DOJ continued to focus on "co-pay foundation" cases, involving allegedly improper funding of Medicare copayments or deductibles for prescription drugs. In 2020, these recoveries slowed, with DOJ resolving six matters against drug companies and foundations for a total of approximately $160 million. DOJ reported additional AKS recoveries in the areas of durable medical goods, laboratory referrals for pharmacogenetic testing, and inpatient referrals.

Opioid and EHR-Related Matters

DOJ's focus on opioid- and EHR-related conduct continued, reaching a $145 million settlement with Practice Fusion, an EHR developer that allegedly accepted payments from drug manufacturers to design its EHR software to influence physician prescription patterns. DOJ also recovered more than $200 million from other matters involving the opioid "ecosystem," e.g., pain management practices, labs, and behavioral health providers. These recoveries do not account for billion-dollar opioid settlements that were finalized shortly after the close of the 2020 fiscal year.

2020 COVID-Related Civil Cases and Other Matters

The bulk of COVID-related resolutions have been criminal matters relating to the Paycheck Protection Program, Economic Injury Disaster Loans, criminal healthcare, securities and consumer protection fraud. There have also been numerous civil enforcement actions seeking to enjoin COVID scams related to PPE or the sale and marketing of unapproved/fake treatments and vaccines for COVID. These civil actions have largely been brought under injunctive provisions of the FDCA, the FTC Act, and the federal criminal healthcare fraud statute. DOJ officials suggested throughout 2020 that the False Claims Act was being brought to bear on COVID-related misconduct, though much of this appears to be behind the scenes and may bear visible results in 2021.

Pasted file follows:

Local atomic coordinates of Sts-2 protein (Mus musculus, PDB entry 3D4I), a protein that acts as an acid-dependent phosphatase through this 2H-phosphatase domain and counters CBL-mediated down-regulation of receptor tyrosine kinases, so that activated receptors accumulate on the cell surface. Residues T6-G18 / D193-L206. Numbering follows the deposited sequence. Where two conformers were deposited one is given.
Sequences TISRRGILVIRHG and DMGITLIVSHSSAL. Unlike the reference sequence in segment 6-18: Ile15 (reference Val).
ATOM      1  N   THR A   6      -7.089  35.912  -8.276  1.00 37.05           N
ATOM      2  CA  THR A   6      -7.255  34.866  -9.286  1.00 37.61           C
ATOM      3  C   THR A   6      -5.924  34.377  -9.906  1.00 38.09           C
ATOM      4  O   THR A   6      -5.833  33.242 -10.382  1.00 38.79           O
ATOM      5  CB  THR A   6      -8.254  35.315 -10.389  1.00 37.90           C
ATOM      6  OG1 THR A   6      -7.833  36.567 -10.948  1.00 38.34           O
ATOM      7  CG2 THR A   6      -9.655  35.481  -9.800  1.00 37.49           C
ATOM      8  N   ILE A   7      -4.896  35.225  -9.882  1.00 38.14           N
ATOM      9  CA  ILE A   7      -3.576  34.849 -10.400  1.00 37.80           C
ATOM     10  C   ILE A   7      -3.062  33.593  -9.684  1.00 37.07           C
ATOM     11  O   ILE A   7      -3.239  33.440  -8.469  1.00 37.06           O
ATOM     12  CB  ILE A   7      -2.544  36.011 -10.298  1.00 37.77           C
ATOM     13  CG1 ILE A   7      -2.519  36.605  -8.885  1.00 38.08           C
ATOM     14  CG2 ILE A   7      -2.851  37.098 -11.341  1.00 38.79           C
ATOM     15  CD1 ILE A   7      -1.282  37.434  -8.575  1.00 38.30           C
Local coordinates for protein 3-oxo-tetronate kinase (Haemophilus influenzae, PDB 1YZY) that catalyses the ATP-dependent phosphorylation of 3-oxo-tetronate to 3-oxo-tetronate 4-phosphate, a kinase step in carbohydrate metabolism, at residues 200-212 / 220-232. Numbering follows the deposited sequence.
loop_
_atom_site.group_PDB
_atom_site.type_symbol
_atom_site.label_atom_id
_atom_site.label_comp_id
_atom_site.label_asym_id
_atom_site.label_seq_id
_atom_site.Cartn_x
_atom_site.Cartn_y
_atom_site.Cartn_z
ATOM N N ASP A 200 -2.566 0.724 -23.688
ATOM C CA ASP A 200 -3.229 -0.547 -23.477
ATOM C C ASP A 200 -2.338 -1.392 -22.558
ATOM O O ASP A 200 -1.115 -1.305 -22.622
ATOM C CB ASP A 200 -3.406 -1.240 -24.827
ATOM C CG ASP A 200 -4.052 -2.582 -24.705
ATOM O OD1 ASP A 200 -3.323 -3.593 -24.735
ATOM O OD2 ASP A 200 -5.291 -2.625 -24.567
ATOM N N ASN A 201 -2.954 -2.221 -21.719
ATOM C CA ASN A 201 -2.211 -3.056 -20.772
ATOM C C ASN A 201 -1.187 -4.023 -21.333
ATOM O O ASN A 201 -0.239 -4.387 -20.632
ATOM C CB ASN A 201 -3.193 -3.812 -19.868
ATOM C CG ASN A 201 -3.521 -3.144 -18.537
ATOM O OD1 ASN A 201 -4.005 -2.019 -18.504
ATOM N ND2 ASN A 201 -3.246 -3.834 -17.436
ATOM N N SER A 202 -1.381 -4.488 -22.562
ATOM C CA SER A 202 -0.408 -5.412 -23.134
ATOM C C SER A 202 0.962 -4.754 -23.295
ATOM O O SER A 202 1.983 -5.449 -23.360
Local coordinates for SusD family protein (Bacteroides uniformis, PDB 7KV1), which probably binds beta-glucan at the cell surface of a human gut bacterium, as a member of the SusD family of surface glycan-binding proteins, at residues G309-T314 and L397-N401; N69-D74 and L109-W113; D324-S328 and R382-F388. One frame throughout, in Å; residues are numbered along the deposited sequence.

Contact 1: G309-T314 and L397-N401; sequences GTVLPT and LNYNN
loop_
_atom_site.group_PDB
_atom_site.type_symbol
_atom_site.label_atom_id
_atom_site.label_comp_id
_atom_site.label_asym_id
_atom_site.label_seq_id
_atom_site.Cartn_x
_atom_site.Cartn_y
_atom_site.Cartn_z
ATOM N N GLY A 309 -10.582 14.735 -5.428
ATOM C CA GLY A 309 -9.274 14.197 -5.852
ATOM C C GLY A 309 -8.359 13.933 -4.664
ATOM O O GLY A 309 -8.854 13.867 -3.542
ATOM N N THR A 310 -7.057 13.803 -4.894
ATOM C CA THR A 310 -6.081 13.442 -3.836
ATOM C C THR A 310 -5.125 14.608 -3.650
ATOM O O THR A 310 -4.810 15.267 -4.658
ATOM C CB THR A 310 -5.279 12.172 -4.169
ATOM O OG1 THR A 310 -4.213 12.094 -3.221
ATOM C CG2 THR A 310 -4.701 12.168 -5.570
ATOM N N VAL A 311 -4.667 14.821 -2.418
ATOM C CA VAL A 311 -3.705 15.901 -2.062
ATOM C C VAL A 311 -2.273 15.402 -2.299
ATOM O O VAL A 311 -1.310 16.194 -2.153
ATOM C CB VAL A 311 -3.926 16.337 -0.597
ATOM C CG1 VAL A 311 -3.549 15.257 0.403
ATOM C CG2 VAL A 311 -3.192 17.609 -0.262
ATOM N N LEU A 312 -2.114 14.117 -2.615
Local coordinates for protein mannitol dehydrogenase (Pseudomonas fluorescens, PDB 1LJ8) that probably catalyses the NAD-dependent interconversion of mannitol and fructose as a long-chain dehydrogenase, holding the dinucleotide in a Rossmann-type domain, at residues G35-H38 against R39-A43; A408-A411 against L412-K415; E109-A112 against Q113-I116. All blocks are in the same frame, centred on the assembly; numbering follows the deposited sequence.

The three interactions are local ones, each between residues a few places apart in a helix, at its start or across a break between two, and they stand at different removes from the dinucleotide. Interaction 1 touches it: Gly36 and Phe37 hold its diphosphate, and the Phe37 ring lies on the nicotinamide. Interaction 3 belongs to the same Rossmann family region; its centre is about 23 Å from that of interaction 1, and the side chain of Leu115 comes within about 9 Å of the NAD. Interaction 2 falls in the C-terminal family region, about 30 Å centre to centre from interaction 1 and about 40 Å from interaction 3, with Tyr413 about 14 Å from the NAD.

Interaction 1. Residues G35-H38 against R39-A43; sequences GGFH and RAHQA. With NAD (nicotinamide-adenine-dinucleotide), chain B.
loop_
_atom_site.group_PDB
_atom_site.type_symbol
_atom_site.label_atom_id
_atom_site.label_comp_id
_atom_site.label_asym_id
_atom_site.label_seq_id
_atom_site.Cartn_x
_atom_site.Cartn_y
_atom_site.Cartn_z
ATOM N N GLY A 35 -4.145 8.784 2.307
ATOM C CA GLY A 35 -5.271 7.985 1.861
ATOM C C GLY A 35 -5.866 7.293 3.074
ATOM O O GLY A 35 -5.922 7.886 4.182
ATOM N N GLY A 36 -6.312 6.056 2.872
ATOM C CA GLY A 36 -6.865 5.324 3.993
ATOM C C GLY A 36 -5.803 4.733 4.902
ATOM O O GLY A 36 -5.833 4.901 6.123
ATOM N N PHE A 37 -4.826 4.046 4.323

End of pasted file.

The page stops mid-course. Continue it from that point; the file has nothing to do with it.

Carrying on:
Consistent with its focus on quality of care for the elderly, DOJ also resolved a handful of FCA cases in the skilled nursing area for approximately $50 million. DOJ expended substantial resources in the area of telemedicine, though generally in the criminal arena, announcing national "takedowns" involving telemedicine networks that facilitated the prescribing of such items as durable medical goods and high-priced/compound drugs—both areas of traditional DOJ focus.